In this photograph taken on August 15, 2022 Russia's President Vladimir Putin addresses attendees of the Tavrida.ART festival via a video link at the Novo-Ogaryovo state residence, outside Moscow. (Photo by Pavel Byrkin / Sputnik / AFP) / *Editor's note : this image is distributed by Russian state owned agency Sputnik.*

In July, Ukraine received fewer commitments for military and financial aid than in the previous months, according to the “Ukraine Support Tracker” of the Kiel Institute for the World Economy (IfW). Accordingly, between July 2nd and August 3rd, only commitments of around one and a half billion euros were made. Norway promised the country the lion’s share – around one billion euros. Since the beginning of the Russian war of aggression in Ukraine, the tracker has recorded commitments of 84.2 billion euros.

“In July, the donor countries mainly delivered what they had promised and launched few initiatives for new aid,” agrees Christoph Trebesch, who is responsible for the tracker at the IfW. For example, Germany had not announced any further military support during the investigation period. However, the federal government has delivered many of the promised weapon systems to Ukraine.

“Financial and military support is still well below Ukraine’s needs. It also remains small in relation to what some of the donors are mobilizing in their own countries to avert the crisis,” says Trebesch. (tsp)

Russia rejects UN Secretary-General Antonio Guterres’ proposal to demilitarize the area around the Zaporizhia nuclear power plant, which is occupied by Russian troops. This is unacceptable, says Moscow Foreign Ministry spokesman Ivan Nechaev. The nuclear power plant is located near the course of the front. Projectiles have repeatedly fallen on the site in recent days, fueling fears of a nuclear catastrophe. Russia and Ukraine have accused each other of shelling the facility. (Reuters)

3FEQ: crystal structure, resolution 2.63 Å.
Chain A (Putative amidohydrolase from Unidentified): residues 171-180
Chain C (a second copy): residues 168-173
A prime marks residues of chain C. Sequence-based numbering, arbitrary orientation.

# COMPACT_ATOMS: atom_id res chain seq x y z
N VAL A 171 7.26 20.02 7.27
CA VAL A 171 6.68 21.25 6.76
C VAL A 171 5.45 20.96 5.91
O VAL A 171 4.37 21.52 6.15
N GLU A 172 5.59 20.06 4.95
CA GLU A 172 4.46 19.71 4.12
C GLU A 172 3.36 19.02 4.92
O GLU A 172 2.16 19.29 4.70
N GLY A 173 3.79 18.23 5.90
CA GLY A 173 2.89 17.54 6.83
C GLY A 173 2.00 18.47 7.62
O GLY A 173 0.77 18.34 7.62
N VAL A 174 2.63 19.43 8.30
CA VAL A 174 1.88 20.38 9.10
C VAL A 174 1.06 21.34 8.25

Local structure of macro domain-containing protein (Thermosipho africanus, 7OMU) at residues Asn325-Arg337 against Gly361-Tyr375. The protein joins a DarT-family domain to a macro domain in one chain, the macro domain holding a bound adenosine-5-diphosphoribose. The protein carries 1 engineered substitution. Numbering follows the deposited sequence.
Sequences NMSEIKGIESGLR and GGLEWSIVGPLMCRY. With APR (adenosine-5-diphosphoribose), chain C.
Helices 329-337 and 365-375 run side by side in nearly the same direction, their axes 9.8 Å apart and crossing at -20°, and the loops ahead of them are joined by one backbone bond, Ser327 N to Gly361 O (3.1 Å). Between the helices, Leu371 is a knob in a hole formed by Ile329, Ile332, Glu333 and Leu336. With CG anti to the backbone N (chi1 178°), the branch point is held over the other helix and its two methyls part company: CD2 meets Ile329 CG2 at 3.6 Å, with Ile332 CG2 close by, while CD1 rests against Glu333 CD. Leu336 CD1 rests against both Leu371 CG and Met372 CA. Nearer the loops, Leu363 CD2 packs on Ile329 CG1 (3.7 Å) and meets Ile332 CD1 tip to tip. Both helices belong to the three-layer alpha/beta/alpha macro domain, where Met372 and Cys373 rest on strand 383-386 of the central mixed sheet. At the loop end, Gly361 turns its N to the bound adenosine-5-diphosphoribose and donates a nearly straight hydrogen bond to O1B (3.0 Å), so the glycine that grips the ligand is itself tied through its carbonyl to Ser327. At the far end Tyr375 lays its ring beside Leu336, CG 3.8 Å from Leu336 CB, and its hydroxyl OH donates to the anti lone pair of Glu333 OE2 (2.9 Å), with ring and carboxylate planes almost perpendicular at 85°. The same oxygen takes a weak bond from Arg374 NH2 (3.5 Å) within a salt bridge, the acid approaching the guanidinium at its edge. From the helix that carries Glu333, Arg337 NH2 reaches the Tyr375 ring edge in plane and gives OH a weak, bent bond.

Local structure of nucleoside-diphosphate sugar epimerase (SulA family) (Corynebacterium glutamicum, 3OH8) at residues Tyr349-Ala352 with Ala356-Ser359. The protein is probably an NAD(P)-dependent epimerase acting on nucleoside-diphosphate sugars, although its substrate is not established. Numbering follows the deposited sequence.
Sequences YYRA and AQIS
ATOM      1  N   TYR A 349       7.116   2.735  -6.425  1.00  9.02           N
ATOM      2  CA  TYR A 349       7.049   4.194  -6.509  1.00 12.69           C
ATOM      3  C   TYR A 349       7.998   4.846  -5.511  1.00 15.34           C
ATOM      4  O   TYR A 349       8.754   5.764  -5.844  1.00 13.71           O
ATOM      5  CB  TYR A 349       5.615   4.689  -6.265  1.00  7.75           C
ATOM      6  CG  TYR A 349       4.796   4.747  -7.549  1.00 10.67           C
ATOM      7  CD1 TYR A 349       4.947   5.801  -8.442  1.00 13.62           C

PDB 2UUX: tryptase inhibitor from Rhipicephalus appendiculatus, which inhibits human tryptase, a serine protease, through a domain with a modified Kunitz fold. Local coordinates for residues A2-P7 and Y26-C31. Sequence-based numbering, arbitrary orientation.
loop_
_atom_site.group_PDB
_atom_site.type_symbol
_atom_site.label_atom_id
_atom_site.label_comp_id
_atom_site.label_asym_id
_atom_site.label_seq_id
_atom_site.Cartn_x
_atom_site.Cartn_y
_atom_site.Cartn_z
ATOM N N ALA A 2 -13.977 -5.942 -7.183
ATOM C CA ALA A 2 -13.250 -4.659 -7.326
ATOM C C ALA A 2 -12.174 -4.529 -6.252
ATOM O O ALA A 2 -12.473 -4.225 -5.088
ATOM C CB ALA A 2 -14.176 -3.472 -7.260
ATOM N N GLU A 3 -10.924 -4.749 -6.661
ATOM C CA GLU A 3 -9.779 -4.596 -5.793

A number of Russian opponents of the war are in Limassol on the Mediterranean island of Cyprus and are being confronted with attempts at intimidation. However, they do not want to be intimidated by this. “Threats of this kind are common in Russia,” says activist Evgeny Elesin about posters with the faces of nine Russian opponents of the war, who were wearing black ribbons.

The posters were put up by unknown persons on Limassol’s seafront promenade and later removed by the police. Russian opponents of the war regularly protest in Limassol, and the nine people pictured take part. “These threats cannot stop us,” explains Elesin. (Reuters)

Russia has deployed three fighter jets armed with hypersonic missiles to its Kaliningrad exclave. The Mig-31i aircraft with Kinzhal missiles were stationed at the Shkalovsk base in Kaliningrad, the Defense Ministry in Moscow announced on Thursday. They formed a combat unit there that was “ready for action around the clock”.

Like the Zircon missiles, the Kinzhal missiles belong to a new type of weapon developed by Russia that President Vladimir Putin has described as “invincible”. According to Russia, it has already used the hypersonic missiles several times as part of its offensive in Ukraine, which began at the end of February.

The deployment of the Kinzhal missiles in Kaliningrad came amid tensions over the past few months over trade between Russia and its exclave. This traffic runs through the territory of the EU member state Lithuania.

In June, Lithuania banned the transit of certain goods from main Russian territory to Kaliningrad. The government in Vilnius referred to the sanctions imposed by the EU against Russia. In mid-July, however, the EU Commission made it clear that there was no general ban on the transport of goods to Kaliningrad by train, only the transit of sanctioned military equipment was prohibited. Lithuania then allowed the blocked movement of goods again.

Kaliningrad – the former East Prussian Königsberg – is located on the Baltic Sea between Lithuania and Poland and has no direct land connection to Russia. (AFP)

The Russian military leadership appears to be increasingly losing confidence in the peninsula’s security after the recent Ukrainian attacks on Russian military assets in Crimea. According to Russian media reports, the commander of the Black Sea Fleet currently stationed in Crimea has been replaced. The Institute for the Study of War suspects that the Russian armed forces have been put on high alert by the attacks and have undertaken a restructuring of troop composition, logistics and command accordingly. (tsp)